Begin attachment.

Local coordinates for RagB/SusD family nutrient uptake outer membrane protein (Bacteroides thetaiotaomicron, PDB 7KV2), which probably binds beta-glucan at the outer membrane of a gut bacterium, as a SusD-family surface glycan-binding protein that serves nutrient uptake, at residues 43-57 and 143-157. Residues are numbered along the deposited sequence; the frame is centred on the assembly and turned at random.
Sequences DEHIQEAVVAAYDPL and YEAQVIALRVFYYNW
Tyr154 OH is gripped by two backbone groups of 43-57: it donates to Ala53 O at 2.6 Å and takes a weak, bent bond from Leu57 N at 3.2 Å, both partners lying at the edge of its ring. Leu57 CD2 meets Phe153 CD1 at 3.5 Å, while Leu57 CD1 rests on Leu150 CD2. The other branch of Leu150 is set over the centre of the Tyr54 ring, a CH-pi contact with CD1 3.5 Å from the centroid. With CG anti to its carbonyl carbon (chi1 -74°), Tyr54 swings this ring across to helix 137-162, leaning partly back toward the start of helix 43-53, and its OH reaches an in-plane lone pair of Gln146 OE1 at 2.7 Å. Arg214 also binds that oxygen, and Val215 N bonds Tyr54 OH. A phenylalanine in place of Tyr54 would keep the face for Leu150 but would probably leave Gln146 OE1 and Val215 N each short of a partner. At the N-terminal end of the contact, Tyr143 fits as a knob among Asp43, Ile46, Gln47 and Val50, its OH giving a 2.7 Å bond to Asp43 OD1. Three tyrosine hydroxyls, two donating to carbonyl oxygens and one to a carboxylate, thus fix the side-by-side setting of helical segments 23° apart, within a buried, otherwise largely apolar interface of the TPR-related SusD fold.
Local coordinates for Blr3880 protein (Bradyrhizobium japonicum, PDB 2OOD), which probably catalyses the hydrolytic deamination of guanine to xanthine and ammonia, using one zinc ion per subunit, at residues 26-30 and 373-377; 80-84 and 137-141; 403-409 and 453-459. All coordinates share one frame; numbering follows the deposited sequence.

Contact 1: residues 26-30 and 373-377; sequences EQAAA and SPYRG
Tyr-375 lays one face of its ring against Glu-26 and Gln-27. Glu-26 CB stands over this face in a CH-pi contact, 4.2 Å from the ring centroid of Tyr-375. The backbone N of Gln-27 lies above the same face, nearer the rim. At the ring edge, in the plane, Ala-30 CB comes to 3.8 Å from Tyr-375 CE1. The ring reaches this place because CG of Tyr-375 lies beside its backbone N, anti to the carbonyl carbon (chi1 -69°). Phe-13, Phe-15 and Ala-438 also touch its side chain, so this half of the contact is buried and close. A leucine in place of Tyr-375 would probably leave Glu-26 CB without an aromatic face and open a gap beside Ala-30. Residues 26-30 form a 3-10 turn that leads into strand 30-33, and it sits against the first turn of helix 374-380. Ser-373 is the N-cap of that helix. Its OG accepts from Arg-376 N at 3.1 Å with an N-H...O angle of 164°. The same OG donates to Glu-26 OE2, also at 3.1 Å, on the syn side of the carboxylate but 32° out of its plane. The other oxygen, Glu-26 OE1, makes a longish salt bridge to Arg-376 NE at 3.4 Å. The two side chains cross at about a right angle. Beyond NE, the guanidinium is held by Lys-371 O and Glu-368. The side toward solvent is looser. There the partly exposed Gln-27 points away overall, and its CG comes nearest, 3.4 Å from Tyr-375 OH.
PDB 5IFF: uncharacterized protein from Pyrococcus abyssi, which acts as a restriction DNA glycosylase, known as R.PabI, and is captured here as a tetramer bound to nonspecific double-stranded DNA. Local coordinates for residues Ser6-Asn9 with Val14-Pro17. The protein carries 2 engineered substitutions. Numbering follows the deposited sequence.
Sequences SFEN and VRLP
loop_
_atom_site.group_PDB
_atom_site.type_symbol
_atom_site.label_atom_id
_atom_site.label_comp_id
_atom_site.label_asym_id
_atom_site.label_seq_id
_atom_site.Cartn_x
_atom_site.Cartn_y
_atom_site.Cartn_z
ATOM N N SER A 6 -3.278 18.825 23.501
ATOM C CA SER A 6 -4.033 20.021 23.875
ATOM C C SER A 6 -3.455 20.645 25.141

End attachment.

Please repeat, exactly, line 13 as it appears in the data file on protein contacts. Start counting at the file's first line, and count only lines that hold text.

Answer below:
_atom_site.label_comp_id